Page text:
It’s only mid-March, but 2019 has already been quite the year for Super Moon enthusiasts, with several crazily named celestial events like the Super Snow Moon and Super Blood Wolf Moon. Tonight, stargazers in the northern hemisphere will be treated to a sight that is, according to the scientists who name these things, truly a once-in-a-lifetime event.
It’s called the Super Worm Moon, and before you ask, the answer is no — there won’t be hordes of giant, slithering annelids taking over our streets. The name does refer to worms, though, as they tend to emerge from the soil around this time of year. The “super” part refers to the fact that the moon happens to be full at the point in its orbit where it is closest to Earth, which will make tonight’s show quite easy to see for those of us blessed with a clear sky.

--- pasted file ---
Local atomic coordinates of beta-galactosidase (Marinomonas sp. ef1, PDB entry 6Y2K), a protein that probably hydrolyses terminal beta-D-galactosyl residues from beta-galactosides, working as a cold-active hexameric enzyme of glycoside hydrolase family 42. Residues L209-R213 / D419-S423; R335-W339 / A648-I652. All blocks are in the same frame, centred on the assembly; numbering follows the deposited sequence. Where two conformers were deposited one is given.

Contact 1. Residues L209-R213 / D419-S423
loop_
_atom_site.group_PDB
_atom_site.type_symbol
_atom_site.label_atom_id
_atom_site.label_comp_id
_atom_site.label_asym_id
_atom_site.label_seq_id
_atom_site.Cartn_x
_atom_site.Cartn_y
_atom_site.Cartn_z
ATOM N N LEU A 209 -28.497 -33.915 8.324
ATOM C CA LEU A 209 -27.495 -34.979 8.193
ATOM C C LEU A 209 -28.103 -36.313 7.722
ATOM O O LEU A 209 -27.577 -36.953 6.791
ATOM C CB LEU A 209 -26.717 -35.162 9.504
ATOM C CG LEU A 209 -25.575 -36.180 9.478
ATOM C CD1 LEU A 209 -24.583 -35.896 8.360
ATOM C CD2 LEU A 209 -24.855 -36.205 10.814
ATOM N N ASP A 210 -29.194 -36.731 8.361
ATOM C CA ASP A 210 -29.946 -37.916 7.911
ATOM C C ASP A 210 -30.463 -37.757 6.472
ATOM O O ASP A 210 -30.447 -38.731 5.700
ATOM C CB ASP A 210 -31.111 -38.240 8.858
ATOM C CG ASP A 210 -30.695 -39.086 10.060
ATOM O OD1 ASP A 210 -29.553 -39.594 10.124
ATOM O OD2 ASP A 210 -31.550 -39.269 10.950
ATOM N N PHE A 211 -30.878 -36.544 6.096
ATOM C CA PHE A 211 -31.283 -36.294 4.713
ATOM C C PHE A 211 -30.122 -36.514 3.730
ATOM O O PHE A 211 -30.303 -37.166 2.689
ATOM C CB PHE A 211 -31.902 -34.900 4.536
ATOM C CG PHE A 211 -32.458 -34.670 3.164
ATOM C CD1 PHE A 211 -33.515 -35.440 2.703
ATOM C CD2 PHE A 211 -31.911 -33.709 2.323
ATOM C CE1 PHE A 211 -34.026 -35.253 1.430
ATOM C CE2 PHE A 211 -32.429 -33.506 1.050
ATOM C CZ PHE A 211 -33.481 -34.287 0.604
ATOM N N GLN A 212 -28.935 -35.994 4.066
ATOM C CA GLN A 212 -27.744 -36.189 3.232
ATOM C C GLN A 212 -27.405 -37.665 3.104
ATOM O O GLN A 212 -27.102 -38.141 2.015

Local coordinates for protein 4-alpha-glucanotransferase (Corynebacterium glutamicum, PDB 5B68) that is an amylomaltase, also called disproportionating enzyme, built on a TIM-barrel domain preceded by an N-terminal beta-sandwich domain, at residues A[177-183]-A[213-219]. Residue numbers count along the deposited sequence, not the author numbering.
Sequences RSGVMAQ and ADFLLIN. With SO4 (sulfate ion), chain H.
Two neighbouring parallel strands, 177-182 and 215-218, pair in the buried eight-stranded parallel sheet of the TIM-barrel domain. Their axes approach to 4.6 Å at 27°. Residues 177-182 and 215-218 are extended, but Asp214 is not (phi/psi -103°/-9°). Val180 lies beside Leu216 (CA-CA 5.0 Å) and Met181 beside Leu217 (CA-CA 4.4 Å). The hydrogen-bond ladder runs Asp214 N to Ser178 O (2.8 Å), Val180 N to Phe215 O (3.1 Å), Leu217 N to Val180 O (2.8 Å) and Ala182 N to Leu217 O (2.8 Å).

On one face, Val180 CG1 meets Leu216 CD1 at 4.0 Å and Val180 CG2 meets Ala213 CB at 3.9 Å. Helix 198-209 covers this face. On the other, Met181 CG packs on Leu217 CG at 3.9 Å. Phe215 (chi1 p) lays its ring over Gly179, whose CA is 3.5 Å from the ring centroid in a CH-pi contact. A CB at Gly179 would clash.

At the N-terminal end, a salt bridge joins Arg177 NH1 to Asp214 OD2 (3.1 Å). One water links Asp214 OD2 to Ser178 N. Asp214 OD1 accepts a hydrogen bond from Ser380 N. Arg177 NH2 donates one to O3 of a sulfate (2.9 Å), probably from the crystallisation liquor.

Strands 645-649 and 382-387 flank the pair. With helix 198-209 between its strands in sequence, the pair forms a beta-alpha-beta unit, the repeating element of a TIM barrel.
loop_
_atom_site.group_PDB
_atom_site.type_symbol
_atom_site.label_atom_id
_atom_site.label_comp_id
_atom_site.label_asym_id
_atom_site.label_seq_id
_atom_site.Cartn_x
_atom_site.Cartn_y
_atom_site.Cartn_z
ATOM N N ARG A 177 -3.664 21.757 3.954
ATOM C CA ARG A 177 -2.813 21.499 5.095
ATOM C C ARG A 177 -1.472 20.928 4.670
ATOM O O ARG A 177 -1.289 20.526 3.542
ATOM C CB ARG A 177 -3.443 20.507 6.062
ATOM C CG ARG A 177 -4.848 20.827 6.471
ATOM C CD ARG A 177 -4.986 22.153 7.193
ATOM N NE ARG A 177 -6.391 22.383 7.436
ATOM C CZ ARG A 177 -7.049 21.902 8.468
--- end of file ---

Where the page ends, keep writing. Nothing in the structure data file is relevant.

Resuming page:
Making tonight’s Super Worm Moon even more special is the fact that it coincides with the spring equinox, which according to a report in The Guardian hasn’t taken place since 1905 and won’t happen again until 2144. It’s also the last Super Moon expected to appear in 2019.
The Super Worm Moon should be bright and obvious to any in Europe and North America. So if you’re in need of something to do tonight, grab those dusty binoculars off the closet shelf and park yourself in a lawn chair facing east. Luna promises not to disappoint.